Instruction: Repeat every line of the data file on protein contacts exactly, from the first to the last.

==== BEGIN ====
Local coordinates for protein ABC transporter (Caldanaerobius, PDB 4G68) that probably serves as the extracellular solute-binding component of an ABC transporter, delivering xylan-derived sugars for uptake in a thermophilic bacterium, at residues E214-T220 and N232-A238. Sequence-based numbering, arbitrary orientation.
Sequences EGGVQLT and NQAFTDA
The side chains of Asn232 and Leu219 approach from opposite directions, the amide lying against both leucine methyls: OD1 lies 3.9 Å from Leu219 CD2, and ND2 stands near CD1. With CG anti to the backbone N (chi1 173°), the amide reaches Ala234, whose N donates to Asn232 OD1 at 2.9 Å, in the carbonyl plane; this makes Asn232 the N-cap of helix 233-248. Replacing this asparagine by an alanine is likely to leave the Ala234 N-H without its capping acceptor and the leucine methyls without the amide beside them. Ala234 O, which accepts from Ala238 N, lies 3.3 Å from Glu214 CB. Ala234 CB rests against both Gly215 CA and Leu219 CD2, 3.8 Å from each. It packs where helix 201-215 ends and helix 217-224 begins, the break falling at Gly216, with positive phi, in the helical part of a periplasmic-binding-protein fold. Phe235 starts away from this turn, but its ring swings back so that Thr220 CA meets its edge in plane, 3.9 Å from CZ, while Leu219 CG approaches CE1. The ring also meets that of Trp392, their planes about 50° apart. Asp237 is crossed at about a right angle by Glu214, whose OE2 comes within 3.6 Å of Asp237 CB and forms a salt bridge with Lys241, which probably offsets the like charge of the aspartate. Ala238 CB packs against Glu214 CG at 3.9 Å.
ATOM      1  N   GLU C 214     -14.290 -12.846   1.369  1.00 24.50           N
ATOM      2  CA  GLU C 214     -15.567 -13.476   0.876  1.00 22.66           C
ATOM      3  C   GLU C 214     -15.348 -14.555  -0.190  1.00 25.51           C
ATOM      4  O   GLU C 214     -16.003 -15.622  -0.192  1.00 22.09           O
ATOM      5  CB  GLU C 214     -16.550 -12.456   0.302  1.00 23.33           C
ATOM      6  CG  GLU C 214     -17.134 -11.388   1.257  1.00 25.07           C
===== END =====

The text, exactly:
Local coordinates for protein ABC transporter (Caldanaerobius, PDB 4G68) that probably serves as the extracellular solute-binding component of an ABC transporter, delivering xylan-derived sugars for uptake in a thermophilic bacterium, at residues E214-T220 and N232-A238. Sequence-based numbering, arbitrary orientation.
Sequences EGGVQLT and NQAFTDA
The side chains of Asn232 and Leu219 approach from opposite directions, the amide lying against both leucine methyls: OD1 lies 3.9 Å from Leu219 CD2, and ND2 stands near CD1. With CG anti to the backbone N (chi1 173°), the amide reaches Ala234, whose N donates to Asn232 OD1 at 2.9 Å, in the carbonyl plane; this makes Asn232 the N-cap of helix 233-248. Replacing this asparagine by an alanine is likely to leave the Ala234 N-H without its capping acceptor and the leucine methyls without the amide beside them. Ala234 O, which accepts from Ala238 N, lies 3.3 Å from Glu214 CB. Ala234 CB rests against both Gly215 CA and Leu219 CD2, 3.8 Å from each. It packs where helix 201-215 ends and helix 217-224 begins, the break falling at Gly216, with positive phi, in the helical part of a periplasmic-binding-protein fold. Phe235 starts away from this turn, but its ring swings back so that Thr220 CA meets its edge in plane, 3.9 Å from CZ, while Leu219 CG approaches CE1. The ring also meets that of Trp392, their planes about 50° apart. Asp237 is crossed at about a right angle by Glu214, whose OE2 comes within 3.6 Å of Asp237 CB and forms a salt bridge with Lys241, which probably offsets the like charge of the aspartate. Ala238 CB packs against Glu214 CG at 3.9 Å.
ATOM      1  N   GLU C 214     -14.290 -12.846   1.369  1.00 24.50           N
ATOM      2  CA  GLU C 214     -15.567 -13.476   0.876  1.00 22.66           C
ATOM      3  C   GLU C 214     -15.348 -14.555  -0.190  1.00 25.51           C
ATOM      4  O   GLU C 214     -16.003 -15.622  -0.192  1.00 22.09           O
ATOM      5  CB  GLU C 214     -16.550 -12.456   0.302  1.00 23.33           C
ATOM      6  CG  GLU C 214     -17.134 -11.388   1.257  1.00 25.07           C